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I recently installed Erlang RFC4627 (JSON-RPC) with the debian package. I ran the test server using:

sudo erl -pa ebin

and then at the prompt:




I tested with http://:5671/ and got the success messages.

When I try to run rabbitmq-http2 however, I get the errors that the readme says are caused by rfc4627's code not being on the erlang search path. How do I put it on the path. I saw something on Dave Thomas's blog which suggested putting the path in the file:


This didn't seem to work for me (maybe I did it wrong?).

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Gordon, I appreciate your answer below (voted it up). Unfortunately I have tried several methods including the .erlang file and applying the path to the -pa in the make file. I guess my question is a little more particular to rfc4627 and rabbitmq-http2. –  David Aug 9 '09 at 16:46
Add more information about paths to the directories with the beams, and how you add the paths to the code server. Especially, where do you have the beams for the rfc4627 library? –  Christian Aug 13 '09 at 11:49
Christian, actually, I got this all working, I've been meaning to respond to this explaining some of what I did. I'll probably do that later this week. –  David Aug 18 '09 at 1:20

1 Answer 1

up vote 14 down vote accepted

The code module is how you manipulate the path within an application.

The flags -pa that you used in starting the Erlang shell actually refer to a function in this module:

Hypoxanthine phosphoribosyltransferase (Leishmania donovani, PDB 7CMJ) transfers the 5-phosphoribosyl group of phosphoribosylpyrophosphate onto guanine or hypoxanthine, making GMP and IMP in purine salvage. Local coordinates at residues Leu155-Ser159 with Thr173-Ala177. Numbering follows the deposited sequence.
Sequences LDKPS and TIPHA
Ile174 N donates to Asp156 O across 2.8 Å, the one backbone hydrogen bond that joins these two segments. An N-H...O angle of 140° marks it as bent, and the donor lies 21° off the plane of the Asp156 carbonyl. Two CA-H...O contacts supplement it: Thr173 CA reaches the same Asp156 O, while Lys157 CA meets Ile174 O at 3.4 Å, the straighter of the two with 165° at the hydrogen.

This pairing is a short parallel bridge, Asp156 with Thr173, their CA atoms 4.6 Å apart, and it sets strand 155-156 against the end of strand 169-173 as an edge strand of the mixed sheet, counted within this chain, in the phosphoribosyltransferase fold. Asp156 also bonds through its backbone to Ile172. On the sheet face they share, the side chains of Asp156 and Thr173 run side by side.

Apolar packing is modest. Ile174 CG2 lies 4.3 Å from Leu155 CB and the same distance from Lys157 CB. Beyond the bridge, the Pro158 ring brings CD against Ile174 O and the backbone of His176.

add_patha(Dir) -> true | {error, What}

You are right about the .erlang file in your home directory - it is run at start-up time of the shell and you can add in handy paths.

For an application you can start the shell with a batch file that calls something like this:

erl -pa ./ebin ../../lib/some/path/ebin

The flags behaviour of erl is described here.

For more sophisticated path management you need to get familiar with how OTP release management is done (but I suspect that is a while away for you yet).

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as stated above, I didn't need to do this, but It's a good answer! –  David Nov 10 '10 at 18:41
What is the format of the .erlang file? Or even better, where can I find documentation about it –  Masse Aug 25 '11 at 5:52
It takes erlang terms which are evaluated as if entered in the shell. See here Section 1.7.1 erlang.org/documentation/doc-5.2/doc/getting_started/… –  Gordon Guthrie Dec 20 '11 at 14:05

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